When a writer is first published, the silence that follows is sobering. At least it was to me. I called my friends and family, sent emails to people who cared and those who I thought maybe should care, and I relished in the few cheers from those who sent back a polite and congratulatory response. Then, I was published again; then came the first time I published for money; then the book and more prestigious publications. And now, when I publish a story and decide to share it, although I still post on Facebook, Twitter, and send out a smaller group of emails, I'm lucky to get much response at all, and I think this is good. Why? Because, writing should be about the writing.
The reason I bring this up isn't so much to say I won't continue to share my words. I'm the queen of shameless self-promotion, and this will not stop. Rather, I bring it up because I'm realizing that I'm less inclined to share my words at all, before knowing my audience. Sure, there are a few standbys, people who insist that they want to read everything that I write; and to those people, you have incredible and insightful taste in literature and should be commended. But, for the most part, audiences change as much as the output, the themes that drive the output, and the journals that print it. Some people, for instance, don't read online journals. Others don't read print. Some only read The New Yorker or Atlantic... or only pieces that have a certain political slant, genre or flavor. So, what's my point? My point is that publication is an entirely different animal than writing and that although I will be offering resources about where to submit work on Thursday, I think that each writer needs to check that inclination to submit the piece until it's finished, so that the urge to publish doesn't influence the voice. Let the work dictate the audience, never the other way around. That's step one, anyway. Steps 2-10, well, they come next.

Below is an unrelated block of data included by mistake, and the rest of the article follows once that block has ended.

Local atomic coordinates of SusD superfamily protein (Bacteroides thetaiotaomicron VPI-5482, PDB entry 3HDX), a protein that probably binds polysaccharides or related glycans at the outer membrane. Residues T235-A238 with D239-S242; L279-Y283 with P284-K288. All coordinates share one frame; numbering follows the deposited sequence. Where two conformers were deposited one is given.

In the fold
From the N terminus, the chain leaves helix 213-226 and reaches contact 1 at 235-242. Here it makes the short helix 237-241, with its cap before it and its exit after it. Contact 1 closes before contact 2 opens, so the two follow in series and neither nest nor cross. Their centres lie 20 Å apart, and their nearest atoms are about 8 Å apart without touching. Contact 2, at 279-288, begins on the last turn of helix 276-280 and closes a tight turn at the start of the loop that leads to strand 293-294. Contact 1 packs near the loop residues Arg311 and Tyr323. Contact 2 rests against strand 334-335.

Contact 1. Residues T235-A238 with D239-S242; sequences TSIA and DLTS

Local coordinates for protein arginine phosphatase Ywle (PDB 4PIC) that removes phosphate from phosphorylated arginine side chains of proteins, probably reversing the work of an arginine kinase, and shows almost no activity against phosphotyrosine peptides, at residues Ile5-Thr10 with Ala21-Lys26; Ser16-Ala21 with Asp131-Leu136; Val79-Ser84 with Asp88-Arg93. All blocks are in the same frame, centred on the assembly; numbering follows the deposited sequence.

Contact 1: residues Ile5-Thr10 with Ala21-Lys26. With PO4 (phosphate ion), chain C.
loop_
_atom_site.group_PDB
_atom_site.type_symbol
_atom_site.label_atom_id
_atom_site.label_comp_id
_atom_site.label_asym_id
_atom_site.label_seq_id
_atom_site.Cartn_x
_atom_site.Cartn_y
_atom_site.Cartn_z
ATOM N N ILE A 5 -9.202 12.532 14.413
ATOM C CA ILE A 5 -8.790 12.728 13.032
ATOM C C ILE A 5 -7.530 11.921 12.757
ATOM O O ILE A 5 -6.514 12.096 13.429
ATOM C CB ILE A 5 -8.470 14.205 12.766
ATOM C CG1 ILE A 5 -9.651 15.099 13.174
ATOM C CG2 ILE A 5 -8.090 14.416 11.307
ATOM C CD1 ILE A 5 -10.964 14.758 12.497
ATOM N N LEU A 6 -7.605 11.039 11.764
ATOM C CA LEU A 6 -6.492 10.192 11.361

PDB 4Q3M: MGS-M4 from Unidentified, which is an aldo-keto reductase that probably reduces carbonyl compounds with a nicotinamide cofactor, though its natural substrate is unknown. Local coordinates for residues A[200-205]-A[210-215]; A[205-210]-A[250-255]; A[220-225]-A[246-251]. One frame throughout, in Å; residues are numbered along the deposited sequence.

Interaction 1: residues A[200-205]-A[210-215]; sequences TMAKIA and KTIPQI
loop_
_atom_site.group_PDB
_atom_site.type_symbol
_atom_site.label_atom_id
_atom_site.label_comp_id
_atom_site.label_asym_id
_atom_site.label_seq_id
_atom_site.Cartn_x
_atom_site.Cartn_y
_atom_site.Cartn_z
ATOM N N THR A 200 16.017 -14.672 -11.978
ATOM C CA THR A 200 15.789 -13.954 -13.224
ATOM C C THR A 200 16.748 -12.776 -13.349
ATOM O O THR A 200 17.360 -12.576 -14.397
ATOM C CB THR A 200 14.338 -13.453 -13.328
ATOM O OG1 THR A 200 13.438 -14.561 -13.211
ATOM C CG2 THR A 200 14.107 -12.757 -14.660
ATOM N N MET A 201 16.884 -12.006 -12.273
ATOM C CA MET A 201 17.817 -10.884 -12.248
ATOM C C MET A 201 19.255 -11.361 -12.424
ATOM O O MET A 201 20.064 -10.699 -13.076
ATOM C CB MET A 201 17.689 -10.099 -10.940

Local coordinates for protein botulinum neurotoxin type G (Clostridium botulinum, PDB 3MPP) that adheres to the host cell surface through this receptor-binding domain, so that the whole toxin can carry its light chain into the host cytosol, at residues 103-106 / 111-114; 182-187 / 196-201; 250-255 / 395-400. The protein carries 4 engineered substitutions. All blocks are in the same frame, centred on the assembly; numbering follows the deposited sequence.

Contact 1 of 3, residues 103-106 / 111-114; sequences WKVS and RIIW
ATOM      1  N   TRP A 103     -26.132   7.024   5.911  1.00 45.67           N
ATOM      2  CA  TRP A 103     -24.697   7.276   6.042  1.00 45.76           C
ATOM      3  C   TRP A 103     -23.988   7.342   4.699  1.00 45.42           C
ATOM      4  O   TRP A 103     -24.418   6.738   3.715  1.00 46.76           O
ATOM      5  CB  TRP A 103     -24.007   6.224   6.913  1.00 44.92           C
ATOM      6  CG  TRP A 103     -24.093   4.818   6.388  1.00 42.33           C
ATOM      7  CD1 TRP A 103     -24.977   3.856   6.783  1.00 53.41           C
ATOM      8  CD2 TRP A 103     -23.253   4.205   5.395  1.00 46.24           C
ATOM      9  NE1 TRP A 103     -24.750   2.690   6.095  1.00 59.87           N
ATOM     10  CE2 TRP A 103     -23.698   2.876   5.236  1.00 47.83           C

Just some notes.